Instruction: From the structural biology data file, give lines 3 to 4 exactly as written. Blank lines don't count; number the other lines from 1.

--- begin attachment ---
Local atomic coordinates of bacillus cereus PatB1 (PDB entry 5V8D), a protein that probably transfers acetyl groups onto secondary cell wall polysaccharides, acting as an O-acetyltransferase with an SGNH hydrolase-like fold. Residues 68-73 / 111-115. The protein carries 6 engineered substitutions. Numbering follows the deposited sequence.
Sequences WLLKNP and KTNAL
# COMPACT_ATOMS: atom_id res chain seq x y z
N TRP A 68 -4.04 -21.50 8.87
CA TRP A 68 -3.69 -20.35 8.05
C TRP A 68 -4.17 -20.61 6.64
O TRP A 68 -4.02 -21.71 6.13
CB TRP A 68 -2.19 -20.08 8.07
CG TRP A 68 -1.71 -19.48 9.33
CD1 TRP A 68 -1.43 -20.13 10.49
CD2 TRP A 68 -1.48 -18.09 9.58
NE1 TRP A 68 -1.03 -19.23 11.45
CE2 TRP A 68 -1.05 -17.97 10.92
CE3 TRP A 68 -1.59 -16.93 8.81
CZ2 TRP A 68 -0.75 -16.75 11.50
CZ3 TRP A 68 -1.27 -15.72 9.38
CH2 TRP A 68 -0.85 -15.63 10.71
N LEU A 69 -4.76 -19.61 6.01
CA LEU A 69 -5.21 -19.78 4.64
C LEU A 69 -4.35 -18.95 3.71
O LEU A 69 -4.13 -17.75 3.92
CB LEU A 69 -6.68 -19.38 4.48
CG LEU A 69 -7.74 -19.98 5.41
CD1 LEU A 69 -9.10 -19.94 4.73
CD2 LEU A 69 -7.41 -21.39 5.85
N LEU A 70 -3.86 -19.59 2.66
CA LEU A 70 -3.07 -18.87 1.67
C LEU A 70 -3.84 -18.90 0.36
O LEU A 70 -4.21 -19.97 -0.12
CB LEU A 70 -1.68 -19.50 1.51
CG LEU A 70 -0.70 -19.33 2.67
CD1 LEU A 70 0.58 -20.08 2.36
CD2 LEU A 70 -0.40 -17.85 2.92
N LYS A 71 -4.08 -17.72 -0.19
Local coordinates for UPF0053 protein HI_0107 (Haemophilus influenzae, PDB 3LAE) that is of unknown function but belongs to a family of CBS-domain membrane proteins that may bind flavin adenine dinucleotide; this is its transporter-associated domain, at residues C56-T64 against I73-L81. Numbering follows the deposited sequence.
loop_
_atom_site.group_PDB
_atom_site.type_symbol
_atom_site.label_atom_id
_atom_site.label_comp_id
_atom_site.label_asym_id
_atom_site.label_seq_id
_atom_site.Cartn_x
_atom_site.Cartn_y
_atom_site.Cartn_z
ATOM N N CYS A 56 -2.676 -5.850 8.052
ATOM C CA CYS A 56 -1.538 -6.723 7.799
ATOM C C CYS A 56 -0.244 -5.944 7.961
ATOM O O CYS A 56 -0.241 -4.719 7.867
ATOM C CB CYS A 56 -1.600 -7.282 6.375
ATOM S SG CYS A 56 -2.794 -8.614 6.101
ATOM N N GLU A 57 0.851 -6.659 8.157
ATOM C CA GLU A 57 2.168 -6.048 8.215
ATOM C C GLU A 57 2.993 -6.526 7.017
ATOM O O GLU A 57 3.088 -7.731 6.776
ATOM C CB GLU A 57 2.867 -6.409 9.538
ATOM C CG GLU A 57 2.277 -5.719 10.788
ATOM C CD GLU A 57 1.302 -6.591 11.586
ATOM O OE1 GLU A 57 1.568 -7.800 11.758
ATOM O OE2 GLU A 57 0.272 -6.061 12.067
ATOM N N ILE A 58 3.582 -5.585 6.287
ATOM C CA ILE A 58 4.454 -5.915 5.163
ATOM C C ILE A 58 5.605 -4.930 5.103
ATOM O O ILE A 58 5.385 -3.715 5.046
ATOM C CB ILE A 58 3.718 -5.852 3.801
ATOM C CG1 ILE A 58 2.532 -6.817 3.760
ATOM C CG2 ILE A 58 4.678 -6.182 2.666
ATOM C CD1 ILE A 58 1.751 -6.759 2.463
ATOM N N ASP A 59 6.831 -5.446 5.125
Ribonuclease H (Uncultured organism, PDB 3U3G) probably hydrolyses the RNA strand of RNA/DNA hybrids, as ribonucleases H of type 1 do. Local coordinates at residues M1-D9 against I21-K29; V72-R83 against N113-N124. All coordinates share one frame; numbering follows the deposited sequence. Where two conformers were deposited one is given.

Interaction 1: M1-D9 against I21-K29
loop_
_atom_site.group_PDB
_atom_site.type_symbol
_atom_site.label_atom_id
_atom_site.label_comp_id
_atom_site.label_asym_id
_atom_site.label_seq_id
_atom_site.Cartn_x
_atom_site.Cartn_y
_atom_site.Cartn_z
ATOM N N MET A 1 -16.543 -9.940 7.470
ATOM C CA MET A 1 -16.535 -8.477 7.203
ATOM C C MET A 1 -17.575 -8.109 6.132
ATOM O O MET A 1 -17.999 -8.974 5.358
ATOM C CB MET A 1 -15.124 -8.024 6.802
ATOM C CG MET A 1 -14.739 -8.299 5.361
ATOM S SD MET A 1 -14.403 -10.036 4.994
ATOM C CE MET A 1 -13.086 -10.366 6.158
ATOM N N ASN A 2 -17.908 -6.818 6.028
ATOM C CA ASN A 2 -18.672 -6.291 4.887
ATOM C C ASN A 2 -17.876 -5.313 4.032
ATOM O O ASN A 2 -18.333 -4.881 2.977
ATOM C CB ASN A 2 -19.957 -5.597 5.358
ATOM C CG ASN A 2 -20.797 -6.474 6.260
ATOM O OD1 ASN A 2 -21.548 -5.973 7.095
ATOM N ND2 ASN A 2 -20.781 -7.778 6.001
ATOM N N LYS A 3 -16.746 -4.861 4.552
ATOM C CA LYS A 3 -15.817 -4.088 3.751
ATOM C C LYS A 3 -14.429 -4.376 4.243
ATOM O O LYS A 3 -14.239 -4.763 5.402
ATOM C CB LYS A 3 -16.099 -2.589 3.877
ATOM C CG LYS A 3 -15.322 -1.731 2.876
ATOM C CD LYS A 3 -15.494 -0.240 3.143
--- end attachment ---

# COMPACT_ATOMS: atom_id res chain seq x y z
N TRP A 68 -4.04 -21.50 8.87